EGRP News Flash - July 11, 2008
NIH Director Announces Enhancements to Peer Review
The National Institutes of Health (NIH) has announced critical changes to enhance and improve the NIH peer review system. An important component of the new plan is an increased commitment to investigator-initiated high-risk, high-impact research to prevent a slowdown of transformative research, despite difficult budgetary times.
The initiatives reflect NIH's response to thousands of comments, opinions, and criticisms received throughout the year. Taken together, these proposals bring to fruition the original charge to fund the best science, by the best scientists, with the least administrative burden.
Collaborative teams of participants worked to tackle challenges of the system and discover solutions. A comprehensive framework was created and implementation will be carried out over the next 18 months. The Implementation Plan Report consists of four main priorities and highlights include:
- Priority 1 – Engage the Best Reviewers: Increase flexibility of service, formally acknowledge reviewer efforts, further compensate time and effort, and enhance and standardize training
- Priority 2 – Improve Quality and Transparency of Reviews: Shorten and redesign applications to highlight impact and to allow alignment of the application, review and summary statement with five explicit review criteria, and modify the rating system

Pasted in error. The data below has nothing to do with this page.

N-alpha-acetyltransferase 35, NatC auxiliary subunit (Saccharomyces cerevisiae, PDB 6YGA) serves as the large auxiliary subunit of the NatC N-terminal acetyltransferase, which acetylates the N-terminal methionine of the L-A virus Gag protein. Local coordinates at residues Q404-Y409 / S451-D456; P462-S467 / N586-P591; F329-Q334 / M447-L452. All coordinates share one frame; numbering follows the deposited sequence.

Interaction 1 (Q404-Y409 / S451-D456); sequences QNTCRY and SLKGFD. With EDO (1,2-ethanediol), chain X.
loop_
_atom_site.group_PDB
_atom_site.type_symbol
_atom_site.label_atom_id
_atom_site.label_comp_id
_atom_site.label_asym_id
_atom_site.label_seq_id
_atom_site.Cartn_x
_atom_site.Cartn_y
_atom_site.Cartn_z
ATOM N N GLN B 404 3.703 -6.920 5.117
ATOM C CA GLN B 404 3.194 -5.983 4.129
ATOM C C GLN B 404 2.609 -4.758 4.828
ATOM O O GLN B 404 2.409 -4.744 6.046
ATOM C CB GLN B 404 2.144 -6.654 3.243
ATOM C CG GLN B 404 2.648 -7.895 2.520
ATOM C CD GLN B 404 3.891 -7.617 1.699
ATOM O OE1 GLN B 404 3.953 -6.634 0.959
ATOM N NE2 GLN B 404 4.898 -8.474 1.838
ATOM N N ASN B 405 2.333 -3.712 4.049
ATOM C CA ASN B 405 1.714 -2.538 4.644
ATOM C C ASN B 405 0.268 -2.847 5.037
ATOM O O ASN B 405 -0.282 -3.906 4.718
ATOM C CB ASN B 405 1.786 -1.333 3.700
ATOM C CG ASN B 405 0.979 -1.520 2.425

- Priority 3 – Ensure Balanced and Fair Reviews Across Scientific Fields and Career Stages
- Support a minimum number of early stage investigators and investigators new to NIH, and emphasize retrospective accomplishments of experienced investigators;
- Encourage and expand the Transformative Research Pathway;
- Create a new investigator-initiated Transformative R01 Award program funded within the NIH Roadmap with an intended commitment of a minimum of $250 million over five years;
- Continue the commitment of—and possibly expand the use of—the Pioneer, EUREKA, and New Innovator Awards. NIH will invest at least $750 million in these three programs over the next 5 years; and
- Reduce the burden of multiple rounds of resubmission for the same application, especially for highly meritorious applications.
- Priority 4 – Develop a Permanent Process for Continuous Review of Peer Review
For more information about enhancing peer review at NIH and to learn about the implementation plan, please visit http://enhancing-peer-review.nih.gov.